BUENOS AIRES — The debate is incendiary. It consumes priests, politicians, the press and the people with extraordinary passion and rhetoric.
In Argentina, when it comes to divorce, there is no middle ground. There has been none for a century.
Jose Alberto Furque, a freshman congressman from the remote mountain province of Catamarca, is at the center of the furor. Furque, 37, says he has in mind only an overdue updating of the civil code, but he keeps meeting people who think he wants to destroy their beloved Argentina.
"Back home, the pressure from the church is tremendous," Furque complained the other day. "The bishop says things like, 'How can a legislator from a province where the Virgin of the Valley is adored have sponsored legislation allowing divorce?' "
The bishop of Catamarca, Pedro Alfonso Torres Farias, says stronger things as well. In an open letter to Furque, he prayed: "May God free our nation from the divorcist scourge and forgive those who want to destroy the basic cell of our Argentine society."
The issue is state versus Roman Catholic Church; the elected, secular representatives in a democratic government are challenging the doctrine of the nation's predominant religion. The weight of public opinion appears to lie with the Congress. The weight of history rests with the church.
Argentina's controversy is typical of the clash between traditionalism and modernization that colors life at all levels in Latin America today. Divorce as a flashpoint is startling because the whole idea is so anachronistic. All other countries in Catholic Latin America, with the exception of isolated Paraguay, already acknowledge at least a limited form of divorce.
Outside of Latin America, only Andorra, Ireland, Malta, the Philippines and San Marino still do not allow divorce.
2 Million in Limbo
Supporters of divorce here say it is a question of pragmatism, a practical advance for as many as 2 million people who are in a kind of limbo, who are separated but cannot legally remarry in Argentina. Historically, this has invited social opprobrium and dispute over inheritances and the legitimacy of children born to de facto second marriages.
"We are not trying to change the basis of society, simply to overcome this country's cultural underdevelopment," said Furque, who has proposed legislation that would permit divorce in strictly limited circumstances. His is one of a number of divorce bills awaiting consideration in the Chamber of Deputies.
"Spanish and French colleagues tell me about their concern for legislation governing genetic engineering and test-tube babies," he went on. "When I tell them about divorce, they ask what we've been doing this past century."
Furque's bill, which is certain to be modified during debate, would allow divorce after one year of separation by mutual consent or for causes ranging from adultery to alcoholism, drug addiction or prison sentences of more than three years.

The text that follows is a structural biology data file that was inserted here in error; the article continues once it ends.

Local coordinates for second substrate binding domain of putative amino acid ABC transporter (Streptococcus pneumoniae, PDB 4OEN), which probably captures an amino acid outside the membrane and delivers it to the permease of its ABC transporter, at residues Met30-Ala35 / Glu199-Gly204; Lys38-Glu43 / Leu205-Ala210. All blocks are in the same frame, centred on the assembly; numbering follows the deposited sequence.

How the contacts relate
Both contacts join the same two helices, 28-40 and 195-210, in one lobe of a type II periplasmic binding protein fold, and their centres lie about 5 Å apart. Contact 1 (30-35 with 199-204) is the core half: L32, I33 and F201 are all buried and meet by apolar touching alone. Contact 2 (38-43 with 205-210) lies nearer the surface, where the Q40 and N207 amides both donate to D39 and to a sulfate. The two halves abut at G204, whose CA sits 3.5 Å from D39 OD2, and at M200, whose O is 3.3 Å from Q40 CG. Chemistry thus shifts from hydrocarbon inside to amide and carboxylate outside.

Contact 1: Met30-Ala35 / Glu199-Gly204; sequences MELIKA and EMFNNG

Opponents of congressional action portray divorce as a decisive moral issue fraught with religious, social and ideological overtones.
Argentina, they warn, must not succumb to the virus of moral laxity that has already afflicted 98% of the world's people. Not many ramparts remain unstormed, they note. The Philippines and Malta are safe, but Ireland is weakening and San Marino seems lost.
According to Cosme Beccar Varela, president of an ultra-conservative Catholic lay group called Tradition, Family, Property, it is a left-right issue. "The Marxists want free love," he said. "Indissoluble marriage is as far as you can get from that."
A bright red banner in the street outside the group's headquarters features a heraldic lion rampant, along with the warning: "Divorce=Successive Polygamy."
Beccar Varela said: "Divorce is a cancer of society that attacks first one family, then another, then another, until it ends with the death of society. Mercifully, our country has been faithful to the law of God."
In all, more than a dozen militant lay groups are girding for battle alongside the church. It is an old fight. Argentina's first divorce bill went to Congress in 1888 and died in committee. Deputy Carlos Olivera, who sponsored a divorce bill in 1901, complained that he was "the target of insults by the priests of the whole country."
'Will Go . . . Like Butterflies'
Deputy Ernesto Padilla, in opposing Olivera's bill, thundered, "With divorce, husbands will go from wedding to wedding like butterflies from flower to flower."
After three months of congressional debate punctuated by rival street demonstrations, Olivera's bill lost, 50-48.
"Divorce is too important an issue to be decided by a mere majority," Roberto Bosca, an official of a pressure group called Union of Families, said recently. "Congress has no right to approve divorce. If it is to be considered at all it should be by individuals with specialized knowledge, not deputies who never addressed the issue with the voters who elected them."